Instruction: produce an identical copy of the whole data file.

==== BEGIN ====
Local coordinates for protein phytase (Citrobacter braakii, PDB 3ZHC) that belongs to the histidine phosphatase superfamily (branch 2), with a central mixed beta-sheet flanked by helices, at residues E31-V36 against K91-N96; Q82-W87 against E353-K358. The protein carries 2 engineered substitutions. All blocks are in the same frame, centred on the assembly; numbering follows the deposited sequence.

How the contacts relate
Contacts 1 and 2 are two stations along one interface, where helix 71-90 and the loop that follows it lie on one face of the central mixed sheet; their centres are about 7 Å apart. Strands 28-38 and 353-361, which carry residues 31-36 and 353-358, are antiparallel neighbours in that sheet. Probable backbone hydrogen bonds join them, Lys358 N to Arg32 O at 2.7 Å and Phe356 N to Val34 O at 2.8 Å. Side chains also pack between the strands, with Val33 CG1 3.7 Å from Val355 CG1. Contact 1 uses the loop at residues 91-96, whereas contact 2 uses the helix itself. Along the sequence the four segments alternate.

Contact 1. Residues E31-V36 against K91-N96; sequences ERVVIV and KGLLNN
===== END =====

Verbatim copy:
Local coordinates for protein phytase (Citrobacter braakii, PDB 3ZHC) that belongs to the histidine phosphatase superfamily (branch 2), with a central mixed beta-sheet flanked by helices, at residues E31-V36 against K91-N96; Q82-W87 against E353-K358. The protein carries 2 engineered substitutions. All blocks are in the same frame, centred on the assembly; numbering follows the deposited sequence.

How the contacts relate
Contacts 1 and 2 are two stations along one interface, where helix 71-90 and the loop that follows it lie on one face of the central mixed sheet; their centres are about 7 Å apart. Strands 28-38 and 353-361, which carry residues 31-36 and 353-358, are antiparallel neighbours in that sheet. Probable backbone hydrogen bonds join them, Lys358 N to Arg32 O at 2.7 Å and Phe356 N to Val34 O at 2.8 Å. Side chains also pack between the strands, with Val33 CG1 3.7 Å from Val355 CG1. Contact 1 uses the loop at residues 91-96, whereas contact 2 uses the helix itself. Along the sequence the four segments alternate.

Contact 1. Residues E31-V36 against K91-N96; sequences ERVVIV and KGLLNN